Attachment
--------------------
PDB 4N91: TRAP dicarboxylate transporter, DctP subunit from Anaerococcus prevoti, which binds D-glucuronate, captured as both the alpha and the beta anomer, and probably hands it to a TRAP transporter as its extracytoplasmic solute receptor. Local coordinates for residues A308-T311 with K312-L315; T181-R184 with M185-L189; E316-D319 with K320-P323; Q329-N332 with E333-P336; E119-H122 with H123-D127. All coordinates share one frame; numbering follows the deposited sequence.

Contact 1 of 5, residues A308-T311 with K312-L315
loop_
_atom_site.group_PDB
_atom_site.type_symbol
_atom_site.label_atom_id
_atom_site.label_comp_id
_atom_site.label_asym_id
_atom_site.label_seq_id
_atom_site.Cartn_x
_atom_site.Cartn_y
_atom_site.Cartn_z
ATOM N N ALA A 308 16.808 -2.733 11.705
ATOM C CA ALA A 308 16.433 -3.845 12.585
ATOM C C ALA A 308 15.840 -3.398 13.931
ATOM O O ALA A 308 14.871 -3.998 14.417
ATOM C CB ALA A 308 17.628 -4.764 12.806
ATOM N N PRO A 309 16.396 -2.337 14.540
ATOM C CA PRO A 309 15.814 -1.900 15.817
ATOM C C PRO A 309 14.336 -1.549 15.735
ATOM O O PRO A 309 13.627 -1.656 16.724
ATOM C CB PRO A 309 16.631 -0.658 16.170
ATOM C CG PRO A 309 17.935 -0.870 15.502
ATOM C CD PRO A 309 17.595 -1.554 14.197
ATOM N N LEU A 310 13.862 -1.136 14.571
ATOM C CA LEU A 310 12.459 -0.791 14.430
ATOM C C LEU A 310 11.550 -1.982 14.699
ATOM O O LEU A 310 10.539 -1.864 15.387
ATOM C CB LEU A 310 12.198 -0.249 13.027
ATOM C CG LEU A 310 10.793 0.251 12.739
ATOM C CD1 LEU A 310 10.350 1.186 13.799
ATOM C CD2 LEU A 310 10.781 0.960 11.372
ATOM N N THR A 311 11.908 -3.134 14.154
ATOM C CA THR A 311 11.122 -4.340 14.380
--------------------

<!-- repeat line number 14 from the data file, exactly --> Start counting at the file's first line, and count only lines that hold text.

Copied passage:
ATOM C CA ALA A 308 16.433 -3.845 12.585